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Re: Backpacking Stoves.

Post by beterarcher » Jul 04 2013 6:53 pm

:y: :D
Here is my shiny new Penny stove. I put a Nickel on the fill hole to "pressurize" it. It takes a little priming. I held my lighter under it to warm the fuel but you can put a little fuel in a plate and light it then put the coin over the hole after it gets burning well.
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stove 001.jpg
stove 004.jpg
Understand, when you eat meat, that something did die. You have an obligation to value it - not just the sirloin but also all those wonderful tough little bits.
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Re: Backpacking Stoves.

Post by azbackpackr » Jul 04 2013 7:05 pm

beterarcher wrote::y: :D
Here is my shiny new Penny stove. I put a Nickel on the fill hole to "pressurize" it. It takes a little priming. I held my lighter under it to warm the fuel but you can put a little fuel in a plate and light it then put the coin over the hole after it gets burning well.
Oh! Well! Now THAT is coolness!
There is a point of no return unremarked at the time in most lives. Graham Greene The Comedians
A clean house is a sign of a misspent life.

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beterarcher
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Re: Backpacking Stoves.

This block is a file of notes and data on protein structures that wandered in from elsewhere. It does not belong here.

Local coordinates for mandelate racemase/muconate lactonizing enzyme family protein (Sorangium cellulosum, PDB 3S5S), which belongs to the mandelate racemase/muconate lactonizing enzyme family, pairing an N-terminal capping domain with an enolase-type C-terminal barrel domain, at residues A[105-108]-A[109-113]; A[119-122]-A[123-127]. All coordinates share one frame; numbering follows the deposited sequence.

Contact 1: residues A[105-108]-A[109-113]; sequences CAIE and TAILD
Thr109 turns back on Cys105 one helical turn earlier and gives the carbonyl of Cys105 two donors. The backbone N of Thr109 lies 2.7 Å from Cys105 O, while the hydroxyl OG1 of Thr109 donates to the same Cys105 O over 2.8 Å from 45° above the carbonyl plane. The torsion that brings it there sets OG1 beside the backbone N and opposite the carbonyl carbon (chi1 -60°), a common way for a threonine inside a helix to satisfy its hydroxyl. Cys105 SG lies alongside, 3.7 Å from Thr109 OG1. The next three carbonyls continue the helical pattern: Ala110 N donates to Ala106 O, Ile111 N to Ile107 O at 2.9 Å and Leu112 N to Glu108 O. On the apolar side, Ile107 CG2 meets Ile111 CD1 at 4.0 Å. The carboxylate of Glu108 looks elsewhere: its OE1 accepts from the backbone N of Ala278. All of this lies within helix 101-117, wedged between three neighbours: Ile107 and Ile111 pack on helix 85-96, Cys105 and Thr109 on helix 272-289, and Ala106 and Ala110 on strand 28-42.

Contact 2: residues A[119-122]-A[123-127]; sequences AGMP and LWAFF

Post by beterarcher » Jul 05 2013 9:58 am

My penny stove brings 2 cups of water to a rolling boil in 5 min. :y:
1 oz of denatured alcohol. looks like enough fuel left to boil at least another 2 cups.
Understand, when you eat meat, that something did die. You have an obligation to value it - not just the sirloin but also all those wonderful tough little bits.
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chumley
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Re: Backpacking Stoves.

Post by chumley » Jul 05 2013 10:41 am

And that's here at 1000 feet. It'll use less fuel and boil a lot faster at higher elevations.
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beterarcher
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Re: Backpacking Stoves.

Post by beterarcher » Jul 05 2013 1:59 pm

AAARRRRGGG!!! ](*,) Why would a company make a product that doesn't fit their own product??!! The Coleman bottle I ordered on ebay came today and it doesn't fit the Coleman stove I all ready had. ](*,) ](*,) ](*,) . I wonder if there is enough meat to tap new threads in the bottle and if there is, I wonder if Coleman had a proprietary thread that no one else has. Built in obsloescence is one thing but discontinuing a perfectly viable product is beyond stupidity. ](*,)